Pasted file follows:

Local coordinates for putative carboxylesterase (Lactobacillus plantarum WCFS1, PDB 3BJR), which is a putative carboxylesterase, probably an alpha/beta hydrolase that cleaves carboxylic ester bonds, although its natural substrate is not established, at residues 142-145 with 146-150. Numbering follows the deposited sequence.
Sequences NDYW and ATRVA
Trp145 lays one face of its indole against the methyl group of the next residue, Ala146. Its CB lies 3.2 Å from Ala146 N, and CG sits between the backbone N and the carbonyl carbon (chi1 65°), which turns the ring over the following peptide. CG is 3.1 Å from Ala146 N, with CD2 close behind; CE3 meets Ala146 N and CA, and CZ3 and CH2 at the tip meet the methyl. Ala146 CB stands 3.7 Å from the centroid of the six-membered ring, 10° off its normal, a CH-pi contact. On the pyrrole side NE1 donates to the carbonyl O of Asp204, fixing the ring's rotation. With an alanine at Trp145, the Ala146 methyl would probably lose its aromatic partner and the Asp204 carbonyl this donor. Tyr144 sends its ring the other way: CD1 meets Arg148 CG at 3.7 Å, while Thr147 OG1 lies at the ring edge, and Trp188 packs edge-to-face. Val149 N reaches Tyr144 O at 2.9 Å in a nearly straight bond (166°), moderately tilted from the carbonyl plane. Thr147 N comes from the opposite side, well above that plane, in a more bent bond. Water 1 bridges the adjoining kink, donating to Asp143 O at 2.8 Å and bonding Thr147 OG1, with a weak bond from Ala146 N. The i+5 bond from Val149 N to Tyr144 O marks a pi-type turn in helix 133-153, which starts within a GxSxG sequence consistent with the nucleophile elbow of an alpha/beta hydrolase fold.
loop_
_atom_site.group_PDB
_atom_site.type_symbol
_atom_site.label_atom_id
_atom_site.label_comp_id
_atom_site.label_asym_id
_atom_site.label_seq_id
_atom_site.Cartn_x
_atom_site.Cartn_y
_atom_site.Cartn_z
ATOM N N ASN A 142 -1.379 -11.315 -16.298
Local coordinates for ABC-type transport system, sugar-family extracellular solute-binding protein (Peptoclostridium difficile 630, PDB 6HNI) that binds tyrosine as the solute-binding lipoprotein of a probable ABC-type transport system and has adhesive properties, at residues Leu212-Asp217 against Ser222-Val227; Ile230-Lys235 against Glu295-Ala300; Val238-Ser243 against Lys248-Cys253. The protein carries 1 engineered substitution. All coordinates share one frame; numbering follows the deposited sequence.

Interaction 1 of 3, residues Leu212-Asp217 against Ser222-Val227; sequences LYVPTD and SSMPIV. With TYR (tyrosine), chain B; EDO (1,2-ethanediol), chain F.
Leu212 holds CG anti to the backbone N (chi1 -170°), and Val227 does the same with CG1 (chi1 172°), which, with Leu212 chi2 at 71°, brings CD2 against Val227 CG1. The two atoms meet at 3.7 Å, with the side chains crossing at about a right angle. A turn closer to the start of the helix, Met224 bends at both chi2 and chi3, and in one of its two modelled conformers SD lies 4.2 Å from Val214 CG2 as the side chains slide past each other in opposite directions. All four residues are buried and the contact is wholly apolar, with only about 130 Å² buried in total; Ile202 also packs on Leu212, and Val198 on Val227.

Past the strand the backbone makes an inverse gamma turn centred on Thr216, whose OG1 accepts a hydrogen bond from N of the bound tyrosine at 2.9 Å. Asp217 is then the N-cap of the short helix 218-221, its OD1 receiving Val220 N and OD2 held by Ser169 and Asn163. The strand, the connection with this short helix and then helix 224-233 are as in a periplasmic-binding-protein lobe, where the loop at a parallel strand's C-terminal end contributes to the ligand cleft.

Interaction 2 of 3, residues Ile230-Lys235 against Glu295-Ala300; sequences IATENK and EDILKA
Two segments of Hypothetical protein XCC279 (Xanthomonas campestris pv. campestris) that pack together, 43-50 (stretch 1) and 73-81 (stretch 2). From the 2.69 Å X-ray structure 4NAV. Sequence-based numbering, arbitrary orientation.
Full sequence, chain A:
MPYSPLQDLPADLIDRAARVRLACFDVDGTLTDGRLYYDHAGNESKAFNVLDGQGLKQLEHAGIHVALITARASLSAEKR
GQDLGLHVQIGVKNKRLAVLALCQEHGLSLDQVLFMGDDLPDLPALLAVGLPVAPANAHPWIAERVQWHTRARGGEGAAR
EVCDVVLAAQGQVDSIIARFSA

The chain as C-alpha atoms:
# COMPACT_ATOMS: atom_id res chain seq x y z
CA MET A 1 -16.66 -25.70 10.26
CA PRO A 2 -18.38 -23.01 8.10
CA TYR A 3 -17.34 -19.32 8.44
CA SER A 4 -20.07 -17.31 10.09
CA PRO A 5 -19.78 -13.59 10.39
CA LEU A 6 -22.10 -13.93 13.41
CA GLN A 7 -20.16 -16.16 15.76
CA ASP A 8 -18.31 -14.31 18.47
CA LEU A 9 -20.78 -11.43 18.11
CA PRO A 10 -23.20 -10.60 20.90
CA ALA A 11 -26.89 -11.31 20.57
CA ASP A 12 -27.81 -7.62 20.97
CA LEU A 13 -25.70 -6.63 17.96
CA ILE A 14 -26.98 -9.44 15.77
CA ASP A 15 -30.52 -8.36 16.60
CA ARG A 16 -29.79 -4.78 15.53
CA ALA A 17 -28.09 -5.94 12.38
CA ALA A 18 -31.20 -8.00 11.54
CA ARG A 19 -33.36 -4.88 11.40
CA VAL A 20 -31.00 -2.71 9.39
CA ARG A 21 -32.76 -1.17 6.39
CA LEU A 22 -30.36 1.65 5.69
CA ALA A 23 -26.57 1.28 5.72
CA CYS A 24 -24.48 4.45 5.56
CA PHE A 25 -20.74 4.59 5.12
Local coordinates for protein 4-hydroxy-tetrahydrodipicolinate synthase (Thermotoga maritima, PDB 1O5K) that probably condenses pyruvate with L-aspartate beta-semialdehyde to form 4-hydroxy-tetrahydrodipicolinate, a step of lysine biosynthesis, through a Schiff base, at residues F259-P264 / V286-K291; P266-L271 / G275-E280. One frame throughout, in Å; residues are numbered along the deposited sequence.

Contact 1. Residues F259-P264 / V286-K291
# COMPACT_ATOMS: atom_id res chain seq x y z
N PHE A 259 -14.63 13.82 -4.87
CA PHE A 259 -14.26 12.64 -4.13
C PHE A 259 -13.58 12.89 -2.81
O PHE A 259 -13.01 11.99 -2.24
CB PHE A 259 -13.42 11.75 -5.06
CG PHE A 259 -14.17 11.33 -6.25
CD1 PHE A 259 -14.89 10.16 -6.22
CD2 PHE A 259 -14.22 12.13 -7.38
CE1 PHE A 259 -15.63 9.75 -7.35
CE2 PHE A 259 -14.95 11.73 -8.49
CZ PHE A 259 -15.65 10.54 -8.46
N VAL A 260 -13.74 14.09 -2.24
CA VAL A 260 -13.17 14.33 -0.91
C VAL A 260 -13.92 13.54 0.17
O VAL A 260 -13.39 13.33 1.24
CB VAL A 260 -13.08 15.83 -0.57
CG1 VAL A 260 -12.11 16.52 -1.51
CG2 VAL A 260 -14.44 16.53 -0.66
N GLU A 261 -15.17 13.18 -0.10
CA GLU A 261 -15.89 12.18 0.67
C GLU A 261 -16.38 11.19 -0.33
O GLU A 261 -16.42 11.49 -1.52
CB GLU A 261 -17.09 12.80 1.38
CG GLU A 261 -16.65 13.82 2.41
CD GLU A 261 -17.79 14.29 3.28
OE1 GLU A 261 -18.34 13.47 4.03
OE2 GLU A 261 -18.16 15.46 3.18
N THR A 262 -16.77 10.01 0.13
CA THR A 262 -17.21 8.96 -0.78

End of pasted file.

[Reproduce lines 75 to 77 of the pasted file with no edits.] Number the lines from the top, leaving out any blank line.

C GLU A 261 -16.38 11.19 -0.33
O GLU A 261 -16.42 11.49 -1.52
CB GLU A 261 -17.09 12.80 1.38